So it seems I have talked myself into committing to the sawmill build this summer. This is going to be a long project, hopefully we can saw some boards before the snow flies again. If you have followed any of my builds you will know I usually start of with a rough drawing to lay out the basic dimensions and expectations and then work from there, according to what I have available or can fabricate myself. Here is my rough concept drawing.
As you can see this is different from most of what is out there. Different variations of this idea have rolled around in my head for many years. I don't have the trees to go into business producing large amounts of construction length lumber, and now that my house and shops are built, I don't have the need for it either. My sawmill dream has always been to be able to cut a tree down, saw it into good quality boards, and build a nice piece of furniture with it, (the whole process, forest to bookcase).
For a woodworker the largest pieces he is likely to build are bookcases, or bed frames. All under 8', for that reason I sized the mill for a maximum log length of 8'6". This will still allow you to cut stud length lumber if needed.
The most distinct difference in this mill is that the saw arch is stationary, the log carriage moves the log through the stationary saw arch. In my opinion a more accurate cut should be produced, for two reasons, the blade arch is not moving over a less than perfect surface, and the carriage, which is moving, has a larger stance than a traveling arch, which helps to smooth out the irregularities in the track.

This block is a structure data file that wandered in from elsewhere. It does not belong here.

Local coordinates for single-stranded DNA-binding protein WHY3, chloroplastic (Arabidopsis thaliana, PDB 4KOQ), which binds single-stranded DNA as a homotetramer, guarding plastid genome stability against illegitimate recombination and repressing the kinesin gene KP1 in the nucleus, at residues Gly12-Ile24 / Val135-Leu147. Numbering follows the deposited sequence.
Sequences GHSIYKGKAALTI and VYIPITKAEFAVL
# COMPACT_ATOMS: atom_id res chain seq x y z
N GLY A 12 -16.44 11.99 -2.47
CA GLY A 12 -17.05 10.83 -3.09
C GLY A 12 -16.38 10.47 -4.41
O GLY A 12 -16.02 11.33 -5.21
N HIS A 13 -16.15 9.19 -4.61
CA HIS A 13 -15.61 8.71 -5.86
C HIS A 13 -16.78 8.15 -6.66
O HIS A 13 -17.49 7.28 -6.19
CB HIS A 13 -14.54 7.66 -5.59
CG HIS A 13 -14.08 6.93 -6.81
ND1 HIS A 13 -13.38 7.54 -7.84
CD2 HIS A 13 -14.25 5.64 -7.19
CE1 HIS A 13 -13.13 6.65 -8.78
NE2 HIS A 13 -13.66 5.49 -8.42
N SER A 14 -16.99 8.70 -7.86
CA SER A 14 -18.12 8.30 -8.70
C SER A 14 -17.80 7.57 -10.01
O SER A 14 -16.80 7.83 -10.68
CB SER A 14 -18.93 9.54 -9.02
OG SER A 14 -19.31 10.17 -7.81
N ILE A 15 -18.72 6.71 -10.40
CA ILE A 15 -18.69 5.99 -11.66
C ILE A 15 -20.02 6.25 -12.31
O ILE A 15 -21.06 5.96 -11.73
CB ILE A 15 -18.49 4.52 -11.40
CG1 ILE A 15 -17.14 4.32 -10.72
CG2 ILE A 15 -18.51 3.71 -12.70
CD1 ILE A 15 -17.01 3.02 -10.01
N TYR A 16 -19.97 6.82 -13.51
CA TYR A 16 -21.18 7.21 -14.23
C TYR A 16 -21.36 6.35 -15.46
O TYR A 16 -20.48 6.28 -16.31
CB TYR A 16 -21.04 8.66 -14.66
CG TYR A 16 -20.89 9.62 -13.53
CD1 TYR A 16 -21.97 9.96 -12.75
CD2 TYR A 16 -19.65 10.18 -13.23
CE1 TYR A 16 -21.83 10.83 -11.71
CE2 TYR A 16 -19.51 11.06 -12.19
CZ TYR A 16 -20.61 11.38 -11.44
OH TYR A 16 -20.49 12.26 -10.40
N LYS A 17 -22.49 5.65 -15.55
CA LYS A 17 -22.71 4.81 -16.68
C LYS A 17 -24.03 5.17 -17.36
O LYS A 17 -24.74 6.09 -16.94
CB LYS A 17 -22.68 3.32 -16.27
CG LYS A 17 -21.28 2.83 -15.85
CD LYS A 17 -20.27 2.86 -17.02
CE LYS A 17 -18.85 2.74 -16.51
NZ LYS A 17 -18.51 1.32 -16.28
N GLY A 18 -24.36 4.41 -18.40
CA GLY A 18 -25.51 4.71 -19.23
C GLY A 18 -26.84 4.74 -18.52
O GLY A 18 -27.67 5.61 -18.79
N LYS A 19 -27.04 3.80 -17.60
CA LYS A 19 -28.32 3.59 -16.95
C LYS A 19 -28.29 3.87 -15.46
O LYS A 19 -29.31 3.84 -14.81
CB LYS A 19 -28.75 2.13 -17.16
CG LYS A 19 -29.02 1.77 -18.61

The first question here might be "How are you going to saw 8'6'' logs on a 6'2" carriage?". The answer is the carriage wheels are inset 1' from the ends of the carriage. This allow's the carriage to overhang the frame 1' at both ends, allowing 8'6" of travel past the blade.
Blade elevation and carriage travel will both be powered by ATV 1500 lb. winches, this may change if things don't work out.
Engine clutches for anything larger than 12 or 13 HP are very expensive, competing with the price of the engine itself. So I will try an idea used by many others, tightening and loosening the belt, by installing the engine on a movable base, I could see this being hard on the belt, we will see.
Another different idea I dreamed up was installing a small crane on the towing A frame. This simplifies log handling, it rotates 360* and should load anything you can get within 6' of that end of the mill or straight out of the back of my truck. It will also turn logs on the carriage.
The 5 trailer jacks allow you to level and support the mill, the three at the crane end give the crane good support.
I don't know if I am going to post this on the forums yet. I know the first comments I am going to get are "my Wood-Myzer can cut 18' boards and 10,000 board feet per day" thats great if your going into business but it will cost you $30,000 and lots of maintenance keeping up with the blade sharpening etc. This one should come in around $1,800 total and hopefully produce all the wood any woodworker could ever hope to find projects for.
So I think thats enough info to get started, and give viewers an idea of were I am headed with this. We'll try to get out in the heat tomorrow and start cutting metal for the base frame.